US President Donald Trump’s executive order barring all refugees and citizens of seven Muslim-majority countries from entering the United States took effect on Friday leading to detentions and entry-denials at airports in the country and around the world.
The order drew criticism globally from leaders, activists, aid organisations and even private companies such as Facebook and Google, whose chief Sundar Pichai described its effects as “painful”.
The constitutionality of the order has already been challenged by lawyers representing two Iraqi refugees detained at the JFK airport in New York. More lawsuits are expected over the next few days from civil rights and Muslims’ organisations.
Trump’s order, signed at a ceremony at the Pentagon to swear in James Mattis as the new defence secretary, prevents people from Iraq, Iran, Syria, Yemen, Sudan, Somalia and Libya, all Muslim nations, from entering the US for the next 90 days.
The order, which has been called a “Muslim ban”, also blocks refugees from all over the world for 120 days — indefinitely for those from Syria. And when the ban lifts, annual intake for 2017 will be 50,000, down by more than half from 2017.
“We don’t want them here,” Trump said signing the order, which introduces new vetting measures and rules for admission. “We want to ensure that we are not admitting into our country the very threats our soldiers are fighting overseas.”
The president also signed an executive action, different from an order that is enforceable by law, a “great rebuilding of the armed services” by developing “a plan for new planes, new ships, new resources and new tools for our men and women in uniform”.
But it was the “Muslim ban” that was generating more attention and opposition.
The Council on American Islamic Relations, a leading Muslim body, has said it plan a constitutional challenge to the order on behalf of more than 20 individuals.
The American Civil Liberties Union, the International Refugee Assistance Project at the Urban Justice Center, the National Immigration Law Center, Yale Law School’s Legal Services Organization and others have already filed complaints.
France and Germany voiced disquiet over Trump’s moves to limit refugees. “This can only worry us... Welcoming refugees who flee war and oppression is part of our duty,” French foreign minister Jean-Marc Ayrault said at a joint news conference in Paris with his German counterpart Sigmar Gabriel.
“The United States is a country where Christian traditions have an important meaning. Loving your neighbour is a major Christian value, and that includes helping people,” Gabriel said .
Iran said it would stop US citizens entering the country in retaliation to Trump’s order.
Malala Yousafzai, shot in the head by the Pakistani Taliban in 2012 to stop her campaigning for girls’ education and co-winner of the 2014 Nobel peace prize, impored Trump to “not to turn his back on the world’s most defenseless children and families.”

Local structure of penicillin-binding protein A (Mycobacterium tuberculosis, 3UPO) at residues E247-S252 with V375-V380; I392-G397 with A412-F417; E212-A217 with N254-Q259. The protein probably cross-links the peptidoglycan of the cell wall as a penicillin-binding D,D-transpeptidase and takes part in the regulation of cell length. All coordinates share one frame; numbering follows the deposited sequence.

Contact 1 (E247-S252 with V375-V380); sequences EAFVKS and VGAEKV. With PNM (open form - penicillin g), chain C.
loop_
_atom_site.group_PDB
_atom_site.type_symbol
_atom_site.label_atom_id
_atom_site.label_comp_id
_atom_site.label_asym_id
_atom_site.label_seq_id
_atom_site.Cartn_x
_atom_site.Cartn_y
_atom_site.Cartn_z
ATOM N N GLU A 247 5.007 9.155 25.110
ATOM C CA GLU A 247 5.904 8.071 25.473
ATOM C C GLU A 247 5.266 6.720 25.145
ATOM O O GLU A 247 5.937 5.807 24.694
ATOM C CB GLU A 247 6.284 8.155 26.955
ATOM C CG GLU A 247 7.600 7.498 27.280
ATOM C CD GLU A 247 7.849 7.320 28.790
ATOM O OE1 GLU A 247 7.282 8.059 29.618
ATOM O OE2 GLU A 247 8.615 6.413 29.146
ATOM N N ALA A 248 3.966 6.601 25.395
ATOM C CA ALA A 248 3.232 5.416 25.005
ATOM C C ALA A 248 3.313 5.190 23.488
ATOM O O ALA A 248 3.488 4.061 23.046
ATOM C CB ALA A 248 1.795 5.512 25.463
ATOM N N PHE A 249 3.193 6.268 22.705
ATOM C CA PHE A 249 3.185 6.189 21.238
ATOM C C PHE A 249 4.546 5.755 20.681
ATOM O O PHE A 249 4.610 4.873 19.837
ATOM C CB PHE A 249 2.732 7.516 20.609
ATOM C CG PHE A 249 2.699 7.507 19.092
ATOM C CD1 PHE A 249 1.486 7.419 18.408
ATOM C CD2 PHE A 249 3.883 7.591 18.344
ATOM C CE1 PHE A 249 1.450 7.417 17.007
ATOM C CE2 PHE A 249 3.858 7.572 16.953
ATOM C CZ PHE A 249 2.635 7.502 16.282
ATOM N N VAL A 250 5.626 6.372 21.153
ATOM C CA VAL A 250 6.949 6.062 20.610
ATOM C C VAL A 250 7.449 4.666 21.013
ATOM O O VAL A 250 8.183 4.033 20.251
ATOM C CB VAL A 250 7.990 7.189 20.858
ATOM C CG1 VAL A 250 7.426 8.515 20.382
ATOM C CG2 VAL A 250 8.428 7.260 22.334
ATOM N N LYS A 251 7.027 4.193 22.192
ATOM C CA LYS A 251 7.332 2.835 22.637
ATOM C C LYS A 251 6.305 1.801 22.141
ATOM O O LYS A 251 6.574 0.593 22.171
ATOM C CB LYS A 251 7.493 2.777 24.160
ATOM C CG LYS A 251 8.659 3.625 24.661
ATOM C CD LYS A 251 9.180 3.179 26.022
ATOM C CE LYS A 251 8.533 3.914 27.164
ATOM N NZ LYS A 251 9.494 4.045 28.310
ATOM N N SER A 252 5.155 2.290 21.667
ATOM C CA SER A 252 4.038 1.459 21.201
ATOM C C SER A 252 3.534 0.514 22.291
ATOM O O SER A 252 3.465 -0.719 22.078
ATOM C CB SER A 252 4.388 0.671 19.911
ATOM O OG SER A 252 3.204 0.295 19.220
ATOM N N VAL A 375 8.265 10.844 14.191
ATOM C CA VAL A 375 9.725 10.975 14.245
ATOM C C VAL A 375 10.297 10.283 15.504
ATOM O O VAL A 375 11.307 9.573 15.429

The UN refugee agency and International Organization for Migration called on the Trump administration to continue offering asylum to people fleeing war and persecution. “The needs of refugees and migrants worldwide have never been greater and the US resettlement programme is one of the most important in the world,” the Geneva-based agencies said in a joint statement.
The order has also been slammed by private companies such as Google and Facebook. “It’s painful to see the personal cost of this executive order on our colleagues,” Pichai wrote in a memo to staff.
Facebook’s Mark Zuckerberg wrote in a post, “Like many of you, I'm concerned about the impact of the recent executive orders … We need to keep this country safe, but we should do that by focusing on people who actually pose a threat.”
And Joe Crowley, chairman of the House Democrats caucus, said it was “unconscionable” that Trump would shut the door on “desperate children, families, and elderly who have been forced to flee their homes and countries affected by violence and war”.
Some on Trump’s own National Security Council had concerns about the order, Associated Press reported, but were ignored by the inner circle, possibly chief strategist Steve Bannon and the president’s son-in-law and advisor Jared Kushner.
The impact of the ban was felt swiftly in the US and around the world. Two Iraqi refugees — one of whom had worked for the US government in Iraq — were stopped and detained by customs and border patrol at the JFK airport in New York on Friday night.
And seven US-bound migrants — six from Iraq and one from Yemen — being escorted by officials of the UN agency for refugees were prevented from boarding an EgyptAir flight for New York in Cairo in the early hours of Saturday.
An attorney for the Iraqis stopped at the Kennedy Airport told The New York Times that when he asked the customs officials who they should speak to to resolve the client’s situation, he was told, “Mr President … Call Mr Trump.”
Trump started down this road with an extreme position, calling for a temporary ban on Muslims entering the country in the aftermath of the San Bernardino terrorists attack in December 2015, that reminded a lot of Americans of 9/11.
He toned it down over a period of time to “extreme vetting” for visitors and immigrants from areas of the world impacted by terrorism, mostly, it was extrapolated, Muslim-majority countries, some of whom figured on the Friday blacklist.
But it did not include Afghanistan, Pakistan and Turkey, countries hit the hardest by terrorist attacks in recent times. But the order said clearly that more countries could be added to that list as deemed necessary by relevant government agencies.
(with agency inputs)